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Risk of type 2 diabetes reduced by a fifth in prevention programme
New research shows that the the risk of developing type 2 diabetes was 20% lower in people with pre-diabetes referred to the NHS Diabetes Prevention Programme (NDPP) when compared to similar patients not referred to NDPP.
The risk of developing type 2 diabetes was 20% lower in people with pre-diabetes referred to the NHS Diabetes Prevention Programme (NDPP) when compared to similar patients not referred to NDPP, according to new research.
The analysis by University of Manchester researchers shows that over 1.2 million people have been offered support through the programme, with personalised lifestyle changes including better quality nutrition, weight loss, and increased physical activity.
The programme has been offered to adults in England who are at risk of developing type 2 diabetes as part of radical action by to tackle rising obesity rates and to prevent people from developing the condition.
The research builds on previous analysis, which found the programme scheme resulted in a 7% reduction in the number of new diagnoses of type 2 diabetes in England between 2018 and 2019, with around 18,000 people saved the consequences of the condition.
Lifestyle modifications and type 2 diabetes
Professor Evangelos Kontopantelis from The University Manchester said: “Type 2 diabetes is a major public health concern which has been rising globally, with over 3 million people in the UK currently diagnosed with it.
“Previous studies have shown that both lifestyle modifications through diet and physical activity and medication can prevent progression to this condition.
”This study is good news for the Healthier You Diabetes Prevention Programme which we show beyond doubt is a powerful way to protect your health.”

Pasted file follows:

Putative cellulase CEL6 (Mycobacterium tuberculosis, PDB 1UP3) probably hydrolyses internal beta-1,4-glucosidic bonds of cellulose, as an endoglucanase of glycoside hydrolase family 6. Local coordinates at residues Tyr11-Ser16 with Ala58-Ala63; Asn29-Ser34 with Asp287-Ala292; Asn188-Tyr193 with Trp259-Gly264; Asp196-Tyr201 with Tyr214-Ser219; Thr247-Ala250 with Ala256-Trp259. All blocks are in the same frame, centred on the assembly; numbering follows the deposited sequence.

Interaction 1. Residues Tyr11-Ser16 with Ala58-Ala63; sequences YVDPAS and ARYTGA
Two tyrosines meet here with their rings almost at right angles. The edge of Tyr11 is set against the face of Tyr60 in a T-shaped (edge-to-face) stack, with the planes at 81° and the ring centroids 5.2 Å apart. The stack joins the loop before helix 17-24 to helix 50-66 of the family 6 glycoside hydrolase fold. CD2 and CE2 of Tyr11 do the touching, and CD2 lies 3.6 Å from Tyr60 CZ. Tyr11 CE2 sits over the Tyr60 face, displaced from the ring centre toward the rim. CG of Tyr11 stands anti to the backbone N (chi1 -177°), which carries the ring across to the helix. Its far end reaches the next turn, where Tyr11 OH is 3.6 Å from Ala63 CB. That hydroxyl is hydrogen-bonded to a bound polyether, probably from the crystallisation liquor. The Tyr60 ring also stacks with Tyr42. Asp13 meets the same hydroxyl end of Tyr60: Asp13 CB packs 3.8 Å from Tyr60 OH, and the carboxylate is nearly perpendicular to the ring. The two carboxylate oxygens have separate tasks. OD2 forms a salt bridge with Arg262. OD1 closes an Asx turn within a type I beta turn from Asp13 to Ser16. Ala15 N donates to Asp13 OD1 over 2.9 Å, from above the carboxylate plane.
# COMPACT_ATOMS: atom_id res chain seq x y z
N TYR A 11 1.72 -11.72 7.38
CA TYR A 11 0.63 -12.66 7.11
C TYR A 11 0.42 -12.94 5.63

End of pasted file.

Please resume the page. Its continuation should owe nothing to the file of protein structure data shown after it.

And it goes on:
Developing type 2 diabetes can have a devastating impact on people and their families – it is a leading cause of preventable sight loss in people of working age and is a major contributor to kidney failure, amputation, heart attack, stroke and many of the common types of cancer.
Previous estimates suggest that the number of people in the UK with diabetes could rise to 5.5 million people by 2030, affecting almost 9% of the population.
Health and Social Care Secretary Steve Barclay added: “The NHS Diabetes Prevention Programme has seen promising results with a 20% reduction of risk to those taking part developing type 2 Diabetes, empowering people suffering with pre-diabetes to take control of their own health.
“Diabetes costs the NHS around £10 billion a year, but this evidence-based programme is an example of how we can help people make lifestyle changes to prevent the disease progressing, whilst ensuring value for the taxpayer.”
The study, funded by the National Institute for Health and Care Research (NIHR), and hosted by Northern Care Alliance NHS Foundation Trust, is published in the journal PLoS Medicine.
More information on the Healthier You NHS Diabetes Prevention Programme is available via the NHS England website.